Disappointed but Not Surprised: My Take on Private Practice’s handling of PPD

As a coordinator for PSI, and a fan of Private Practice, I was excited to see that Private Practice was doing a show spotlighting Postpartum Depression. I was even more happy to hear that they had contacted PSI about doing a PSA for the website. PSI was not allowed to know of any of the content of the episode, but they put together a very well written PSA nonetheless. The PSA was excellent. I wish I could say the same about the episode.

Now, I’ve watched medical dramas long enough to know that they go for the most sensational cases most of the time. My own struggle with Postpartum Depression wouldn’t have garnered many ratings. How many people would really want to watch a woman walk into her doctors office and say, “I just feel blah and I don’t really enjoy being a Mom, can you help me?” get the assistance she needs, fight the good fight, and get better. Not so exciting, I suppose. In short, I wasn’t particularly surprised that ABC chose to write a storyline based around a woman with Postpartum Psychosis. Even so, I sure wish that the media would stop placing all the focus there as 99% of postpartum mood disorders don’t involve any form of psychosis and it is the truly rare case that a woman with a Postpartum Mood Disorder would try to harm her child. Certainly the perpetuation of the myth that all Postpartum Depression involves this extreme sort of action or fantasy is a disservice to women suffering.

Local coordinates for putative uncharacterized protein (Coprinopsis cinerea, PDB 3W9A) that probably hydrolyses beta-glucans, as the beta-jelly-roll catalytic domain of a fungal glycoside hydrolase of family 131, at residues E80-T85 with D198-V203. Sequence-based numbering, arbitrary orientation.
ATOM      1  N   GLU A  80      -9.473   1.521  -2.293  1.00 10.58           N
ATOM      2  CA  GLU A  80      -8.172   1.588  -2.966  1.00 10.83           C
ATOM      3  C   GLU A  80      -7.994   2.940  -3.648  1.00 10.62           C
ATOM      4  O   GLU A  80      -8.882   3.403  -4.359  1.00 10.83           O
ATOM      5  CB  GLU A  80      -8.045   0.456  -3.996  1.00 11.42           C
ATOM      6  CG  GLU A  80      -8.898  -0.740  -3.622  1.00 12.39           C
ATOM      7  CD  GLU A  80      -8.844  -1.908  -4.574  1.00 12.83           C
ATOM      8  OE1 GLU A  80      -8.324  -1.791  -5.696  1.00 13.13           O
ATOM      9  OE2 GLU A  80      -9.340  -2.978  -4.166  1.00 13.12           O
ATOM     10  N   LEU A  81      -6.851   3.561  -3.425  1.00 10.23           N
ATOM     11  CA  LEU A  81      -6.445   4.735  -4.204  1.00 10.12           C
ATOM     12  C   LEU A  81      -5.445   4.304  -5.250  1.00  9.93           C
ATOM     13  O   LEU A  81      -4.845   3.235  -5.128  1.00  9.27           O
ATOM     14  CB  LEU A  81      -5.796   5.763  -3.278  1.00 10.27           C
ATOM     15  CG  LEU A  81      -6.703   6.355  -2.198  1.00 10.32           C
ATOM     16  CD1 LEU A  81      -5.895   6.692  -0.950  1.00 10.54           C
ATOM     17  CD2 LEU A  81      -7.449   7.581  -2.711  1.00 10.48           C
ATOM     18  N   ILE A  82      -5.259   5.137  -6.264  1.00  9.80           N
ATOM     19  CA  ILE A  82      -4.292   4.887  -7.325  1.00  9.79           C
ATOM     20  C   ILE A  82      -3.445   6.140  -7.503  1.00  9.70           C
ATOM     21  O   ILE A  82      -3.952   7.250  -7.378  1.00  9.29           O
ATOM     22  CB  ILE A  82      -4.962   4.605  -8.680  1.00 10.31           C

Several things really DID bother me. First of all it was terribly irresponsible that the terms Postpartum Depression and Psychosis were used interchangeably. What does it say to a woman who has just been diagnosed with Postpartum Depression to see this? In what is already a frightening and overwhelming situation how dare ABC add fuel to the fire of women struggling by putting women diagnosed with a PPMD in the position to wonder if she too could do that to her child. Furthermore, it bothered me that such a large thrust of the episode revolved around whether or not the troubled mother should be able to be around her child, and it ESPECIALLY bothered me that the makers of this website would put a thoughtless petty poll about whether or not those who viewed Private Practice think a woman should be allowed access to her children when dealing with mental illness. The poll when coupled with the excellently written PSAdoes nothing but further stigmatize this disease, which was certainly exactly the opposite of what Postpartum Support International was going for when they agreed to write the PSA. Even worse it has the potential of frightening women who desperately need help and reassurance when facing a postpartum mood disorder from seeking the help they need. Having been there and done that (to a far milder degree than anyone who had watched this episode would expect–I certainly needed help, but I certainly did NOT want to harm my child), I can speak from experience that the fear of having my child taken away from me made it very hard to reach out for help. Guilt and fear are two of the most debilitating and harmful aspects of PPD and this episode did nothing but perpetuate both AND add to the stigma that women with Postpartum Mood Disorders already have to overcome.